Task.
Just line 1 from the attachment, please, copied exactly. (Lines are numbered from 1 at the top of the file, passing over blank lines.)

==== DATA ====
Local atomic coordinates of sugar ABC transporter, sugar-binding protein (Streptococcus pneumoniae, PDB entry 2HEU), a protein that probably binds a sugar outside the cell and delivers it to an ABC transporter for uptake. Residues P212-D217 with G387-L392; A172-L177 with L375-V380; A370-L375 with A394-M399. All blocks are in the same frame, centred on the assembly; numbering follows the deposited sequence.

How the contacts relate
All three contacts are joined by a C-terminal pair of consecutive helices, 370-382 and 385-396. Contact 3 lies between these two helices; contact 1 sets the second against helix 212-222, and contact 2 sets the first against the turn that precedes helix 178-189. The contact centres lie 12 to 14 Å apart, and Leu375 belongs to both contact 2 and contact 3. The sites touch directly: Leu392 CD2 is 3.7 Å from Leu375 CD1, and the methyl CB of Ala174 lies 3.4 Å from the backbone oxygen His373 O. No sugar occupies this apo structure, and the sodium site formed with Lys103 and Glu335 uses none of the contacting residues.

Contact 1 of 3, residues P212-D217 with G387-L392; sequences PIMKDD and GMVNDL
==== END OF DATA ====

Local atomic coordinates of sugar ABC transporter, sugar-binding protein (Streptococcus pneumoniae, PDB entry 2HEU), a protein that probably binds a sugar outside the cell and delivers it to an ABC transporter for uptake. Residues P212-D217 with G387-L392; A172-L177 with L375-V380; A370-L375 with A394-M399. All blocks are in the same frame, centred on the assembly; numbering follows the deposited sequence.